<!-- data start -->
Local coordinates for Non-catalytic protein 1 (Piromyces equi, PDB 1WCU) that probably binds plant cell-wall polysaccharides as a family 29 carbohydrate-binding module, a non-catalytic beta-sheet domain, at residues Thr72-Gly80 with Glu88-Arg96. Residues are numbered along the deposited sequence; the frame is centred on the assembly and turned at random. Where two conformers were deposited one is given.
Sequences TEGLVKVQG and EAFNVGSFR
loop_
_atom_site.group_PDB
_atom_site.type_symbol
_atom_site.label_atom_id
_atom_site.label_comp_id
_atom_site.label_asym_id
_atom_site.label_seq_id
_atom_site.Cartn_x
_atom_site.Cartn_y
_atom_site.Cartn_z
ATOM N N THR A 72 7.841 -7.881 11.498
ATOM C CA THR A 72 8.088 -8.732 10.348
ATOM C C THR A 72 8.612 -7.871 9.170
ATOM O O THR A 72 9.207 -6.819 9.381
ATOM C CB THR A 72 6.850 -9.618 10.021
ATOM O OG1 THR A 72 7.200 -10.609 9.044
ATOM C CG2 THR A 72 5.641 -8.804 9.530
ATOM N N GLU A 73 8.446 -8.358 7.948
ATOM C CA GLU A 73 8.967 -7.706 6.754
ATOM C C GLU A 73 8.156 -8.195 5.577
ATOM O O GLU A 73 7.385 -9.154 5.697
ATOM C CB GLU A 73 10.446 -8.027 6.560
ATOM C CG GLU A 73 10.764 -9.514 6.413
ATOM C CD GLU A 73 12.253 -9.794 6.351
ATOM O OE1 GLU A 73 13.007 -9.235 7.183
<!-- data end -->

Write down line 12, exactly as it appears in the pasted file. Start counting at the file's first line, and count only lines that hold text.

_atom_site.Cartn_z